Relative independence of judiciary stands high among other, rather poorly rated aspects of the rule of law in Tajikistan. Besides drops of economic freedom, its judiciary seems to be another glimpse of hope for the future of overall freedom in the country. Still, in the law enforcement system there are indeed worrisome practices, such as systematic torture, mysterious deaths or disappearances, or other lack of due process. In 2013, such cases were randomly investigated, while access to prison was still denied to independent watchdog or humanitarian organizations (with one exception - of the UN special rapporteur on torture). Corruption in prisons is widespread. Torture cases included beating, punching, electric shocks, water boarding, burning with hot water, cigarettes or chemicals and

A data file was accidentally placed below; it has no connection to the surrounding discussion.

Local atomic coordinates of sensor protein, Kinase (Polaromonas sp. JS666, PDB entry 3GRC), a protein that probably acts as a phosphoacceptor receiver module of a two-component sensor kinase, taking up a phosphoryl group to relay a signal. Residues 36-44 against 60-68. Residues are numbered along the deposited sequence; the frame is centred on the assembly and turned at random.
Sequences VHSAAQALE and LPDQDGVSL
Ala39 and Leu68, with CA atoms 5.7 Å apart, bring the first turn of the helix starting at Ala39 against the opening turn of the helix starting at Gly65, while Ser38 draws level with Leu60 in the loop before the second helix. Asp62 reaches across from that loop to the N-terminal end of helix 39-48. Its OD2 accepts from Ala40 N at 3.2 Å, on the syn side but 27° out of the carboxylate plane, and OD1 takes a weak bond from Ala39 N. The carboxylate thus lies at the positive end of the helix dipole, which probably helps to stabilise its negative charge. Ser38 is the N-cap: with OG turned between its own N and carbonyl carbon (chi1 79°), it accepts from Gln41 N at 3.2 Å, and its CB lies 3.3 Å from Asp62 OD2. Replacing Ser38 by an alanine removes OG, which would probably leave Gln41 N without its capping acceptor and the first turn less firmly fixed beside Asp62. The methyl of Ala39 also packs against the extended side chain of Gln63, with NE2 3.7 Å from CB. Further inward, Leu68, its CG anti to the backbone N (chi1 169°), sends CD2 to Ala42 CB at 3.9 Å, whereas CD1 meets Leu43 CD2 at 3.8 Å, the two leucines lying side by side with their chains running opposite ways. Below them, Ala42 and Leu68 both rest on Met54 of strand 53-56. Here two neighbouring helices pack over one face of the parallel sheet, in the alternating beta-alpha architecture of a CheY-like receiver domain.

rape. The political system (“consolidated authoritarian regime” by Freedom House classification), with the same leader and political party being dominant for more than two decades, is considerably adding to the climate of impunity and complete lack of accountability. But, the government and courts have meanwhile tried to eliminate at least the worst kinds of visible abuse. Since 2004, there has been a moratorium on death penalty. In 2012, a package of laws was carried, criminalizing torture, combating domestic violence and giving more protection to witnesses or other participants in judicial process. That helped to arrive to a landmark court decision in the capital Dushanbe in 2013, whereby a widow of a man who died under police torture in 2011 was granted financial compensation from the Ministry of Interior.